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The effect of casein glycomacropeptide versus free synthetic amino acids for early treatment of phenylketonuria in a mice model

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INTRODUCTION: Management of phenylketonuria (PKU) is mainly achieved through dietary control with limited intake of phenylalanine (Phe) from food, supplemented with low protein (LP) food and a mixture of free synthetic (FS) amino acids (AA) (FSAA). Casein glycomacropeptide (CGMP) is a natural peptide released in whey during cheese making by the action of the enzyme chymosin. Because CGMP in its pure form does not contain Phe, it is nutritionally suitable as a supplement in the diet for PKU when enriched with specific AAs. Lacprodan® CGMP-20 (= CGMP) used in this study contained only trace amounts of Phe due to minor presence of other proteins/peptides.

OBJECTIVE: The aims were to address the following questions in a classical PKU mouse model: Study 1, off diet: Can pure CGMP or CGMP supplemented with Large Neutral Amino Acids (LNAA) as a supplement to normal diet significantly lower the content of Phe in the brain compared to a control group on normal diet, and does supplementation of selected LNAA results in significant lower brain Phe level?. Study 2, on diet: Does a combination of CGMP, essential (non-Phe) EAAs and LP diet, provide similar plasma and brain Phe levels, growth and behavioral skills as a formula which alone consist of FSAA, with a similar composition?.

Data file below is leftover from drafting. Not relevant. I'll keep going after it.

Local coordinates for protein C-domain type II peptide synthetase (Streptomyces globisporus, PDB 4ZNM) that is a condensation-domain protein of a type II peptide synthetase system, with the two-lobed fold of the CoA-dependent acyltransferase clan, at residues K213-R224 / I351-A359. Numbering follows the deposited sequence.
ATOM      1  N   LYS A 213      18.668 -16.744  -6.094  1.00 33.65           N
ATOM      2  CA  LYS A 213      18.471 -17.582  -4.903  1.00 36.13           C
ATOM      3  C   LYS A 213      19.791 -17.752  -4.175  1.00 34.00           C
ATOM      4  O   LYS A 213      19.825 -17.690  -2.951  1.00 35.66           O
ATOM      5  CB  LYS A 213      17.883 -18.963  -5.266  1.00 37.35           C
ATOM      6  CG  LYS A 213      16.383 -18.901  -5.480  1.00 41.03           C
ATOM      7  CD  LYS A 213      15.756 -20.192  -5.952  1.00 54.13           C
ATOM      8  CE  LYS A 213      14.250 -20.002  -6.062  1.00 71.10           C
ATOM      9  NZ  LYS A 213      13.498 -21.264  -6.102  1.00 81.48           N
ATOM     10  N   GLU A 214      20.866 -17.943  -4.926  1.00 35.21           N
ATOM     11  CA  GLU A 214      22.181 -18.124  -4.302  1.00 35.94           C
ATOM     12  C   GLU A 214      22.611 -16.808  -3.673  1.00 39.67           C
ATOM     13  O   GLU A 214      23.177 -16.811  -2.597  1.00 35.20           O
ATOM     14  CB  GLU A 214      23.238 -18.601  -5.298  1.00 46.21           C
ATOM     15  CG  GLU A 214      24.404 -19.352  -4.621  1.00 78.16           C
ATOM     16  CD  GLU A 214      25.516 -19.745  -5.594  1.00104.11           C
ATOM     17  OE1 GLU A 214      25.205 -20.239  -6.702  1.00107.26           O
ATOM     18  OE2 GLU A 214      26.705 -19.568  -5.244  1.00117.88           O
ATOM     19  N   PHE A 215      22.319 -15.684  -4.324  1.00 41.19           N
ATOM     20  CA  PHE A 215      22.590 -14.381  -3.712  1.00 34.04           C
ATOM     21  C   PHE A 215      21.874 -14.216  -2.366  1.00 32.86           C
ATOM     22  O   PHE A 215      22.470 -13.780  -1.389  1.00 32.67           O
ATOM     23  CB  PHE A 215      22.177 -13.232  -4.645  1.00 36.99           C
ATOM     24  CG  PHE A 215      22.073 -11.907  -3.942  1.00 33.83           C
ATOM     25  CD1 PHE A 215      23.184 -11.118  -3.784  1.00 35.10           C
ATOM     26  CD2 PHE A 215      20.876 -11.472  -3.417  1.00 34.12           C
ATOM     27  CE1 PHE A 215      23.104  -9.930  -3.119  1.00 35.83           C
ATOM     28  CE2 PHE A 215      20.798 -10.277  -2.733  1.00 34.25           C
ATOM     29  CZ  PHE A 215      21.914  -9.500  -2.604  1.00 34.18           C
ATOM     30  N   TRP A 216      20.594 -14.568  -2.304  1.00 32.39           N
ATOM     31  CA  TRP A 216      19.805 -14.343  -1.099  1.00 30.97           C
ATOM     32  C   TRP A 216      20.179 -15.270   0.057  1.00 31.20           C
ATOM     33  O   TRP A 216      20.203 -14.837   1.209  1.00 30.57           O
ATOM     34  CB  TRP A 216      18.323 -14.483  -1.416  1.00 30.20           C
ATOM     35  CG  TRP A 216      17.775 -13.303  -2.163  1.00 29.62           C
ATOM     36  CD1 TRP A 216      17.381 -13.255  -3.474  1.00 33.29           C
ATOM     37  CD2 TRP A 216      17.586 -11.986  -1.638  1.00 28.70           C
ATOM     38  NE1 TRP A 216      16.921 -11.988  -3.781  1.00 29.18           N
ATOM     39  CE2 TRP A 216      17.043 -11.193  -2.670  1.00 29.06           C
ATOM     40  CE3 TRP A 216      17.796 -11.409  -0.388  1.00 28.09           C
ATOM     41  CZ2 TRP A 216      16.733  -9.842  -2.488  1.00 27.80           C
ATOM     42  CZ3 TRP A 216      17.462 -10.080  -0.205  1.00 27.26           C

MATERIAL AND METHODS: 45 female mice homozygous for the Pahenu2 mutation were treated for 12 weeks in five different groups; G1(N-CGMP), fed on Normal (N) casein diet (75%) in combination with CGMP (25%); G2 (N-CGMP-LNAA), fed on Normal (N) casein diet (75%) in combination with CGMP (19,7%) and selected LNAA (5,3% Leu, Tyr and Trp); G3 (N), fed on normal casein diet (100%); G4 (CGMP-EAA-LP), fed on CGMP (70,4%) in combination with essential AA (19,6%) and LP diet; G5 (FSAA-LP), fed on FSAA (100%) and LP diet. The following parameters were measured during the treatment period: Plasma AA profiles including Phe and Tyr, growth, food and water intake and number of teeth cut. At the end of the treatment period, a body scan (fat and lean body mass) and a behavioral test (Barnes Maze) were performed. Finally, the brains were examined for content of Phe, Tyr, Trp, dopamine (DA), 3,4-dihydroxyphenylacetic acid (DOPAC), serotonin (5-HT) and 5-hydroxyindole-acetic acid (5-HIAA), and the bone density and bone mineral content were determined by dual-energy x-ray absorptiometry.

RESULTS: Study 1: Mice off diet supplemented with CGMP (G1 (N-CGMP)) or supplemented with CGMP in combination with LNAA (G2 (N-CGMP-LNAA)) had significantly lower Phe in plasma and in the brain compared to mice fed only casein (G3 (N)). Extra LNAA (Tyr, Trp and Leu) to CGMP did not have any significant impact on Phe levels in the plasma and brain, but an increase in serotonin was measured in the brain of G2 mice compared to G1. Study 2: PKU mice fed with mixture of CGMP and EAA as supplement to LP diet (G4 (CGMP-EAA-LP)) demonstrated lower plasma-Phe levels but similar brain- Phe levels and growth as mice fed on an almost identical combination of FSAA (G5 (FSAA-LP)).

CONCLUSION: CGMP can be a relevant supplement for the treatment of PKU.

OriginalsprogEngelsk
Artikelnummere0261150
TidsskriftPLoS One
Vol/bind17
Udgave nummer1
Antal sider26
ISSN1932-6203
DOI
StatusUdgivet - 2022

ID: 73255455